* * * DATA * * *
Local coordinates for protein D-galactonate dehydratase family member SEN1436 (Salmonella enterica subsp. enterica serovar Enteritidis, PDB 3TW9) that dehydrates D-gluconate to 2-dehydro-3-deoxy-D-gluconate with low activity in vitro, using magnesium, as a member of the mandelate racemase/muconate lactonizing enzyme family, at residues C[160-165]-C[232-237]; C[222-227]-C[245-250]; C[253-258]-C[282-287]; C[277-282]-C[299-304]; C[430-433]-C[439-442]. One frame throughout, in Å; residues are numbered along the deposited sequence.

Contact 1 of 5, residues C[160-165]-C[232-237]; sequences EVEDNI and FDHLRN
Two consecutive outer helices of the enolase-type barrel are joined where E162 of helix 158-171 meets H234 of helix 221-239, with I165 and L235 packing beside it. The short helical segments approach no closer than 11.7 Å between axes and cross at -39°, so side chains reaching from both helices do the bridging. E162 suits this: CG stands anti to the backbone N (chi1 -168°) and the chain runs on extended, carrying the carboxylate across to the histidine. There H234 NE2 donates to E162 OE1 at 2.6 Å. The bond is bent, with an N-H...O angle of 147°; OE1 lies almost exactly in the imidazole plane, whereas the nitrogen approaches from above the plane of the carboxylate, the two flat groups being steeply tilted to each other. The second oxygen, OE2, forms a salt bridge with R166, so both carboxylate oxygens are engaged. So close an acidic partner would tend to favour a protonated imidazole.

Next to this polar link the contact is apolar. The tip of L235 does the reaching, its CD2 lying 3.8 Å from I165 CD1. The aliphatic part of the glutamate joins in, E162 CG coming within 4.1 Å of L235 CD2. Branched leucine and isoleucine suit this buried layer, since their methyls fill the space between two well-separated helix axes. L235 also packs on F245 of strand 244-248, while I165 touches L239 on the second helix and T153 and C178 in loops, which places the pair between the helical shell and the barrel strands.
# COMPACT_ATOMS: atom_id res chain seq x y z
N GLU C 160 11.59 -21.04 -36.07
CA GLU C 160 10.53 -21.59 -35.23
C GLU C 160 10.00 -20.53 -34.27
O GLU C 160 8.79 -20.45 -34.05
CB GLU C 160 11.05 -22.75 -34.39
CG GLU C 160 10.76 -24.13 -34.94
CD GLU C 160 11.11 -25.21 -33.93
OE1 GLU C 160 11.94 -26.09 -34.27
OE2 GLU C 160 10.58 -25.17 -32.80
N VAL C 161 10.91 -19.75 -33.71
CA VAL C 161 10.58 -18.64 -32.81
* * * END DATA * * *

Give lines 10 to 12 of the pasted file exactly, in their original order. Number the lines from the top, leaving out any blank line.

CB GLU C 160 11.05 -22.75 -34.39
CG GLU C 160 10.76 -24.13 -34.94
CD GLU C 160 11.11 -25.21 -33.93